Autonomous Robot Teams for Lunar Mining Base Construction and Operation

Jekan Thangavelautham, Aman Chandra, Erik Jensen

Research output: Chapter in Book/Report/Conference proceedingConference contribution

13 Scopus citations


There is growing interest in expanding beyond space exploration and pursuing the dream of living and working in space. The next critical step towards living and working in space requires kick-starting a space economy. One important challenge with this space-economy is ensuring the ready supply and low-cost availability of raw materials. The escape delta-v of 11.2 km/s from Earth makes transportation of materials from Earth very costly. Transporting materials from the Moon takes 2.4 km/s and from Mars 5.0 km/s. Based on these factors, the Moon and Mars can become colonies to export material into this space economy. One critical question is what are the resources required to sustain a space economy? Water has been identified as a critical resource both to sustain human-life but also for use in propulsion, attitude-control, power, thermal storage and radiation protection systems. Water may be obtained off-world through In-Situ Resource Utilization (ISRU) in the course of human or robotic space exploration. The Moon is also rich in iron, titanium and silicon. Based upon these important findings, we plan on developing an energy model to determine the feasibility of developing a mining base on the Moon. This mining base mines and principally exports water, titanium and steel. The moon has been selected, as there are significant reserves of water known to exists at the permanently shadowed crater regions and there are significant sources of titanium and iron throughout the Moon's surface. Our designs for a mining base utilize renewable energy sources namely photovoltaics and solar-thermal concentrators to provide power to construct the base, keep it operational and export water and other resources using a Mass Driver. However, the site where large quantities of water are present lack sunlight and hence the water needs to be transported using rail from the southern region to base located at mid latitude. Using the energy model developed, we will determine the energy per Earth-day to export 100 tons each of water, titanium and low-grade steel into Lunar escape velocity and to the Earth-Moon Lagrange points. Our study of water and metal mining on the Moon found the key to keeping the mining base efficient is to make it robotic. Teams of robots (consisting of 300 infrastructure robots) would be used to construct the entire base using locally available resources and fully operate the base. This would decrease energy needs by 15-folds. Furthermore, the base can be built 15-times faster using robotics and 3D printing. This shows that automation and robotics is the key to making such a base technologically feasible. The Moon is a lot closer to Earth than Mars and the prospect of having a greater impact on the space economy cannot be stressed. Our study intends to determine the cost-benefit analysis of lunar resource mining.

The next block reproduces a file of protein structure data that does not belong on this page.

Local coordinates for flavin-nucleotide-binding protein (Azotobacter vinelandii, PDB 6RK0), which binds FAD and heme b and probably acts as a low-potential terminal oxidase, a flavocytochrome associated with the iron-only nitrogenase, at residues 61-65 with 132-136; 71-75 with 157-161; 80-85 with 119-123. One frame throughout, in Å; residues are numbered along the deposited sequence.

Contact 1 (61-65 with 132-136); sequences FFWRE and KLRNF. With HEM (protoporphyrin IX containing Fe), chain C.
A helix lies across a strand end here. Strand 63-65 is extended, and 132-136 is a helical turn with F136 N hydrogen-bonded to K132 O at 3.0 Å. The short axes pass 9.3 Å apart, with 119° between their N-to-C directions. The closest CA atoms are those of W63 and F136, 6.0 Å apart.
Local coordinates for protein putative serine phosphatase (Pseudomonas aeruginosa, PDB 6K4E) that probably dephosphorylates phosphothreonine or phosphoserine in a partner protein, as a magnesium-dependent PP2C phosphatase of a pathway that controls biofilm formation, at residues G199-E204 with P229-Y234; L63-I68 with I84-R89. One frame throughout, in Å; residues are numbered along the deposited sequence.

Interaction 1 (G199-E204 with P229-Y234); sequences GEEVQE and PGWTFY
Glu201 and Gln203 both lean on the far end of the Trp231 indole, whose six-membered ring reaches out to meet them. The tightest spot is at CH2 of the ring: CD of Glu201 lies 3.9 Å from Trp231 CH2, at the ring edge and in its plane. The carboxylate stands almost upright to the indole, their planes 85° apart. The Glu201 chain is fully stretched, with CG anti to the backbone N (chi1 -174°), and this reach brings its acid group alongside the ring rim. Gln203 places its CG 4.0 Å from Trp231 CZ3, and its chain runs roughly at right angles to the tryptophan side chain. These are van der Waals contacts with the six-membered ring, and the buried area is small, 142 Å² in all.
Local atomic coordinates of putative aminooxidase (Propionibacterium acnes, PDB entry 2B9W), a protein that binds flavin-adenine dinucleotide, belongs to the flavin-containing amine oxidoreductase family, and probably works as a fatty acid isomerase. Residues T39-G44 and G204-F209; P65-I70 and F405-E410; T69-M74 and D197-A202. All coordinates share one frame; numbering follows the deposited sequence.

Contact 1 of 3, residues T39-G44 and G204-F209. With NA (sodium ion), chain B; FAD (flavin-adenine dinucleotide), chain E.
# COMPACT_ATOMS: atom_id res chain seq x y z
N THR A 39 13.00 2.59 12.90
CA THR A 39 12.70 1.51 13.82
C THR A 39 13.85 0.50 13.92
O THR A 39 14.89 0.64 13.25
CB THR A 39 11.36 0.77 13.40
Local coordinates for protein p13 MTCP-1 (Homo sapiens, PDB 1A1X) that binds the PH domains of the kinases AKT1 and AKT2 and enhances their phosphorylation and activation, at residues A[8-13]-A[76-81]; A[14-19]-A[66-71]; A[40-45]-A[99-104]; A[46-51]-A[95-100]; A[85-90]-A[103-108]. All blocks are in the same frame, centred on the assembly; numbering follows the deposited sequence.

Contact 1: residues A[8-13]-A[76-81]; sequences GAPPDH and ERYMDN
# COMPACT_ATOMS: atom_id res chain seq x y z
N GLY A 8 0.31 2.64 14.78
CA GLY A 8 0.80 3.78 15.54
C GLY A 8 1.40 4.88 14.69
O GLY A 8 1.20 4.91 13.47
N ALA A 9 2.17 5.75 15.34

Original languageEnglish (US)
Title of host publication2020 IEEE Aerospace Conference, AERO 2020
PublisherIEEE Computer Society
ISBN (Electronic)9781728127347
StatePublished - Mar 2020
Event2020 IEEE Aerospace Conference, AERO 2020 - Big Sky, United States
Duration: Mar 7 2020Mar 14 2020

Publication series

NameIEEE Aerospace Conference Proceedings
ISSN (Print)1095-323X


Conference2020 IEEE Aerospace Conference, AERO 2020
Country/TerritoryUnited States
CityBig Sky

ASJC Scopus subject areas

  • Aerospace Engineering
  • Space and Planetary Science


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